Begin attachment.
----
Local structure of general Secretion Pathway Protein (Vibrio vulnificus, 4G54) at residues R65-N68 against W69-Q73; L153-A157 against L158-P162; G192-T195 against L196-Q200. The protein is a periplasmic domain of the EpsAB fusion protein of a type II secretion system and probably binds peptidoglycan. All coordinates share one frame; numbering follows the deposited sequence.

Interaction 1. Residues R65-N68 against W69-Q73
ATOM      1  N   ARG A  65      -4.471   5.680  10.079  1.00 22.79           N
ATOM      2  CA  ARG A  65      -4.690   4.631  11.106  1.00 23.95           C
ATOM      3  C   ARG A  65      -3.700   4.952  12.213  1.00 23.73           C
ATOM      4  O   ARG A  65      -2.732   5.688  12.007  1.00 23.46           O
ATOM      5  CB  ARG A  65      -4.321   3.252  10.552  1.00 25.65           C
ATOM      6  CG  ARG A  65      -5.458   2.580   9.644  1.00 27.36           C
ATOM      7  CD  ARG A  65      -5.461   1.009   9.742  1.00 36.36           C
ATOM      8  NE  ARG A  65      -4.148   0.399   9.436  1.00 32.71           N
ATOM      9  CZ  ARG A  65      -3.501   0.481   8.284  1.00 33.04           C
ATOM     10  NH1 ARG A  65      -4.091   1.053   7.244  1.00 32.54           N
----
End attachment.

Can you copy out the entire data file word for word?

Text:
Local structure of general Secretion Pathway Protein (Vibrio vulnificus, 4G54) at residues R65-N68 against W69-Q73; L153-A157 against L158-P162; G192-T195 against L196-Q200. The protein is a periplasmic domain of the EpsAB fusion protein of a type II secretion system and probably binds peptidoglycan. All coordinates share one frame; numbering follows the deposited sequence.

Interaction 1. Residues R65-N68 against W69-Q73
ATOM      1  N   ARG A  65      -4.471   5.680  10.079  1.00 22.79           N
ATOM      2  CA  ARG A  65      -4.690   4.631  11.106  1.00 23.95           C
ATOM      3  C   ARG A  65      -3.700   4.952  12.213  1.00 23.73           C
ATOM      4  O   ARG A  65      -2.732   5.688  12.007  1.00 23.46           O
ATOM      5  CB  ARG A  65      -4.321   3.252  10.552  1.00 25.65           C
ATOM      6  CG  ARG A  65      -5.458   2.580   9.644  1.00 27.36           C
ATOM      7  CD  ARG A  65      -5.461   1.009   9.742  1.00 36.36           C
ATOM      8  NE  ARG A  65      -4.148   0.399   9.436  1.00 32.71           N
ATOM      9  CZ  ARG A  65      -3.501   0.481   8.284  1.00 33.04           C
ATOM     10  NH1 ARG A  65      -4.091   1.053   7.244  1.00 32.54           N